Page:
PHILADELPHIA -- New Jersey, saying it is frustrated with a lack of answers, filed suit against the U.S. Department of the Interior on Wednesday asking why Florida -- and not the Garden State -- was made exempt from a Trump administration plan to expand offshore drilling.
At issue is the administration's January proposal to drill off the Atlantic coast, from Florida to Maine, and also open up waters off California and in the Arctic. Quickly, Interior Secretary Ryan Zinke said he would exempt Florida because it depends so heavily on tourism. New Jersey officials were outraged, given that the state has 130 miles of coastline that relies heavily on tourism, including its beaches in the summer and the year-round birding industry.
Zinke pulled Florida from the list after meeting with its governor, Rick Scott, a Republican. Scott is running an expensive campaign to unseat Democratic Sen. Bill Nelson, in what is widely viewed as a key Senate race for Republicans. Scott has reached his term limit as governor and was heavily courted by Republicans, including President Donald Trump, to run for the Senate.
New Jersey Attorney General Gurbir S. Grewal said he filed the civil suit because he had filed a Freedom of Information Act request in April asking for correspondence and documents related to meetings and conversations between Zinke and Scott. Aside from a brief response by the Interior Department in May that the request had gone out, he said, he has heard nothing.
"The administration continues to stonewall on a simple question: Why did they agree to exempt Florida from offshore drilling, while refusing to do the same for New Jersey?" Grewal said in a statement on the lawsuit released Wednesday. "Six months have gone by with no answer. As a state with a pristine coast that is important to our environment and to our economy, New Jersey's rationale for opposing offshore drilling is every bit as valid as Florida's."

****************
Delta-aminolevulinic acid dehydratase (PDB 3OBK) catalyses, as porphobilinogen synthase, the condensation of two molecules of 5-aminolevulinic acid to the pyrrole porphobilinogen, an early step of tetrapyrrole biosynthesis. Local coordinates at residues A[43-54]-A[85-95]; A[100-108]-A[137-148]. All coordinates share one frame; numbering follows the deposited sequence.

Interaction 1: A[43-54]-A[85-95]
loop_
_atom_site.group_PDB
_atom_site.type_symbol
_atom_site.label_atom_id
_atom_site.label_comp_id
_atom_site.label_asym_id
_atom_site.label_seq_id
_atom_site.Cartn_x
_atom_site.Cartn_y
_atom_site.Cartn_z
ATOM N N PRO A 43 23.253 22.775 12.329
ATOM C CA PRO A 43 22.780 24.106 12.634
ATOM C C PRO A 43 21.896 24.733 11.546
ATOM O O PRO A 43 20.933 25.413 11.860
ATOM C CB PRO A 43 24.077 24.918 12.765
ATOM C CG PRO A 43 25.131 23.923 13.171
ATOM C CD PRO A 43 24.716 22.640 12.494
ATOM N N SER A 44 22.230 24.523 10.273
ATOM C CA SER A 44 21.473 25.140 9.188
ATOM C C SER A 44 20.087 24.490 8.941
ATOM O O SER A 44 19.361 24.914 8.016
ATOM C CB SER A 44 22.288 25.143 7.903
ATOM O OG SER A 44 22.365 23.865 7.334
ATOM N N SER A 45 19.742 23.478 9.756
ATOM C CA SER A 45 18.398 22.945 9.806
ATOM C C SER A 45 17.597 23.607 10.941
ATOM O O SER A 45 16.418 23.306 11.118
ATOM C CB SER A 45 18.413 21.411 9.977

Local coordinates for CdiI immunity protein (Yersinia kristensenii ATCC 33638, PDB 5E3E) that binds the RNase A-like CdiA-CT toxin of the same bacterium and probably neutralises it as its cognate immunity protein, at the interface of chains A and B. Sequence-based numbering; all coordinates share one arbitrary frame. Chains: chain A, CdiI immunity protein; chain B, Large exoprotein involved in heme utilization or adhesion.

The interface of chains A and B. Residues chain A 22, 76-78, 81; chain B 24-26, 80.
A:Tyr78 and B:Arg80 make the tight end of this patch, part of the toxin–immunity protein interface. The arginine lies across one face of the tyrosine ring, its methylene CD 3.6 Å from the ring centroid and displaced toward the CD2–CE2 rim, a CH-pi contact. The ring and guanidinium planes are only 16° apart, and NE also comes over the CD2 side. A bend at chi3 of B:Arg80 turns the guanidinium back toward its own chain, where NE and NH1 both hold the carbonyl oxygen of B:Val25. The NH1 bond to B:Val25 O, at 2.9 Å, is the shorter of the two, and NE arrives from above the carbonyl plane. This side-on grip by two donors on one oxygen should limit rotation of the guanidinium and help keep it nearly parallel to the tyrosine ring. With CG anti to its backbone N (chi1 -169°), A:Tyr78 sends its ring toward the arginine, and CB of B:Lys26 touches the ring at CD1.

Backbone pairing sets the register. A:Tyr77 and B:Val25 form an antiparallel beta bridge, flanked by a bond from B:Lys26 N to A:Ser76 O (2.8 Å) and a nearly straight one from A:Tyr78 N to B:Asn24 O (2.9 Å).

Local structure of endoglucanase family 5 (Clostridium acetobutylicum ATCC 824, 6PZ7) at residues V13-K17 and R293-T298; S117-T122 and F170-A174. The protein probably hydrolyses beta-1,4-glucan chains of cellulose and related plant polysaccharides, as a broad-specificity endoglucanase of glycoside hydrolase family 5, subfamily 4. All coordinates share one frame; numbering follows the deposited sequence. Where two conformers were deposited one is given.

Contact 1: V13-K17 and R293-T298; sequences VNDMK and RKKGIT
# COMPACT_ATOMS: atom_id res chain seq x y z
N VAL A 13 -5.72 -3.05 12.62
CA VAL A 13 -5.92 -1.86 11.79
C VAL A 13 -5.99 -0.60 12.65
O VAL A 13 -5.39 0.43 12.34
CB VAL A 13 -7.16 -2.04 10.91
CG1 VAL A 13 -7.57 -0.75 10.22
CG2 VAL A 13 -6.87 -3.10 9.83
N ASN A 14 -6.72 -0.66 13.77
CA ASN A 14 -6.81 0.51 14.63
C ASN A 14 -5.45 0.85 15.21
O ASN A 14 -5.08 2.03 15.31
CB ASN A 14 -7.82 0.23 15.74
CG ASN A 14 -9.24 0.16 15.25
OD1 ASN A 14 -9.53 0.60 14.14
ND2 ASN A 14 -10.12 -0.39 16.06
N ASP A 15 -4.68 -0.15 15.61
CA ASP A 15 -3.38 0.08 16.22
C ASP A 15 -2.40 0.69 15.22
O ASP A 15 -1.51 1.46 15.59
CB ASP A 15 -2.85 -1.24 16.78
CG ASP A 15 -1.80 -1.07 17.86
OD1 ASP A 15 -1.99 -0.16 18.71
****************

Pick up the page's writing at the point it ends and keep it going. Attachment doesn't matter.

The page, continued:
State officials say offshore drilling would not only threaten New Jersey's coastal environment but its $44 billion in associated tourism, which supports 830,000 jobs.
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New Jersey's congressional delegation and state leaders have mostly banded together to fight any such drilling. The state passed legislation in April, signed by Gov. Phil Murphy, that bans offshore drilling in state waters. However, the state's territorial waters extend only three nautical miles, or 3.5 statute miles, from the shoreline. Federal waters extend for the next 22 miles. The legislation tried to get around that by banning infrastructure normally associated with drilling.
In February, concerned New Jersey congressmen met with Zinke and said they came away optimistic the state would be exempt from the expanded drilling plan. But Zinke has not officially removed the state from the list of areas under consideration for offshore exploration and drilling for natural gas and oil.
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